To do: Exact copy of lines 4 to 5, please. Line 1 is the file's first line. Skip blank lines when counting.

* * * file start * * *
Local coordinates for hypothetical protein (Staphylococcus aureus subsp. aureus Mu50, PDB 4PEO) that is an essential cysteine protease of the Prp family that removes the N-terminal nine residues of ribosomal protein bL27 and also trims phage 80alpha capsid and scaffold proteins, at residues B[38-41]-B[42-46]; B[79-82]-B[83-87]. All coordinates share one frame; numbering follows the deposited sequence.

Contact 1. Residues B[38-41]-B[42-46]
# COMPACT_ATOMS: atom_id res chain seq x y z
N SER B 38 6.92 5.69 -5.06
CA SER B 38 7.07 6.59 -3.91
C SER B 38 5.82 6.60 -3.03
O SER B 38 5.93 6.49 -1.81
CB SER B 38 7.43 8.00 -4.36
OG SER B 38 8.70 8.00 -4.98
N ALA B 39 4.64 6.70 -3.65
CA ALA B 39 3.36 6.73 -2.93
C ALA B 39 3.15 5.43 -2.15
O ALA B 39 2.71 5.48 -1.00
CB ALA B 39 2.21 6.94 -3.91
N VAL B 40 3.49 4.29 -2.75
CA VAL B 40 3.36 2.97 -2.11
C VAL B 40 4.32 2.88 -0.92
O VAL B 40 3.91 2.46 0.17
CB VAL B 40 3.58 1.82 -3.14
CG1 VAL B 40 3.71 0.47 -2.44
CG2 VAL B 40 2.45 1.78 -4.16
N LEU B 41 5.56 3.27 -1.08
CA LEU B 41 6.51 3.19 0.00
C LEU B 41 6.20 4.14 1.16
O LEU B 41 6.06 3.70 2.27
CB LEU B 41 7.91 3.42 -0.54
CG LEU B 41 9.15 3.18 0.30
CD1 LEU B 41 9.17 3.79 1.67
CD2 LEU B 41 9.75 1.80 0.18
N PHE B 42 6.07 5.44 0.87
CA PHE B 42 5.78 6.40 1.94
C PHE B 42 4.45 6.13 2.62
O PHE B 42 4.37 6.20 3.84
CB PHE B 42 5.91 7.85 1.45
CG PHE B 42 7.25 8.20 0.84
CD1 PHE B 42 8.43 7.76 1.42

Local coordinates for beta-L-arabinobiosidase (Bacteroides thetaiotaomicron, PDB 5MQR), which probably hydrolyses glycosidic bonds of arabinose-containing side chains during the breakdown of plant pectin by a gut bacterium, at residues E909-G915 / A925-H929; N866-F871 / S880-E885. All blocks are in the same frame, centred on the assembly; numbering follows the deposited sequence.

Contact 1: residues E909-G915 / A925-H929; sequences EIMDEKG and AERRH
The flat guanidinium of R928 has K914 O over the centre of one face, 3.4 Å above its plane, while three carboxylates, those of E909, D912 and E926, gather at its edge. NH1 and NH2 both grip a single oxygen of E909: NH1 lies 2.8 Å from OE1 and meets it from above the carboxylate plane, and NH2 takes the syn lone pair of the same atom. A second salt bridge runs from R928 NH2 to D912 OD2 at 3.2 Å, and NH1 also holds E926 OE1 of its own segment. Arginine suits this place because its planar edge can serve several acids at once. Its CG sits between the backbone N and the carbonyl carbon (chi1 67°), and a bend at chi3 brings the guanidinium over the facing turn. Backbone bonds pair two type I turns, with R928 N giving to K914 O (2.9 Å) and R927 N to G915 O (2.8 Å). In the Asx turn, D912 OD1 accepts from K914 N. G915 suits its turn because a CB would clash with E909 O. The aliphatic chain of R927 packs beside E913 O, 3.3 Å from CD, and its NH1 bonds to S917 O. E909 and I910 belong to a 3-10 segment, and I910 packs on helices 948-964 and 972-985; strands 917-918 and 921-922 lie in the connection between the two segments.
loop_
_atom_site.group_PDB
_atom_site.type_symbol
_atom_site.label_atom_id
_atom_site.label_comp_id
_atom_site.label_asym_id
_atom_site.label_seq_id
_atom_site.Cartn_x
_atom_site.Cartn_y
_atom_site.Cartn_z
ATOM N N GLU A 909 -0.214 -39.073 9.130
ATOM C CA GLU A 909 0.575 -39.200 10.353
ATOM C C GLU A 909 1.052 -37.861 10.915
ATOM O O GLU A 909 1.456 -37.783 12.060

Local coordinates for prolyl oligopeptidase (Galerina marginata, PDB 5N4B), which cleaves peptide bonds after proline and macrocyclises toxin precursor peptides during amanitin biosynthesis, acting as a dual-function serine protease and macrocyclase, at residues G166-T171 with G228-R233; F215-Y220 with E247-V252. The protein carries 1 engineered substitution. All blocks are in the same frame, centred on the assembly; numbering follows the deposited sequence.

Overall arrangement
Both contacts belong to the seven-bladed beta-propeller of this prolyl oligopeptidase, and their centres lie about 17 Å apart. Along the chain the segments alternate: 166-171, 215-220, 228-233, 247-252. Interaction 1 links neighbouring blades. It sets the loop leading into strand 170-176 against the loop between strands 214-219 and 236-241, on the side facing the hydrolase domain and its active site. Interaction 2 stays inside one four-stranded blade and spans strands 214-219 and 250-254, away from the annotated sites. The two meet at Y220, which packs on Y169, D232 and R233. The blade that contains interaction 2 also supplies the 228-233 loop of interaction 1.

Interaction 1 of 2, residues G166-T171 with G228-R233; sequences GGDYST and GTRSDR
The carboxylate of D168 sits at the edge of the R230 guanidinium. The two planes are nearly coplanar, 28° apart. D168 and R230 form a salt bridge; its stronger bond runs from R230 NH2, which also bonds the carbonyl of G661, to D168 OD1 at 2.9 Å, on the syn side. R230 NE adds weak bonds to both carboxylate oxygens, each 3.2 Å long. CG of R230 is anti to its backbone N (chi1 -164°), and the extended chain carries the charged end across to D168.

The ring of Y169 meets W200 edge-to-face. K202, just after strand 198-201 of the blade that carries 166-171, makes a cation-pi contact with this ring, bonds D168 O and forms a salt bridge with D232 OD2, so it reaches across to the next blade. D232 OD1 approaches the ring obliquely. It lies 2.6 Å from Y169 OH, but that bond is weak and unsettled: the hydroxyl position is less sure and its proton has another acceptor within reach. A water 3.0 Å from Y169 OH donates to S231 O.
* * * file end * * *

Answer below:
N SER B 38 6.92 5.69 -5.06
CA SER B 38 7.07 6.59 -3.91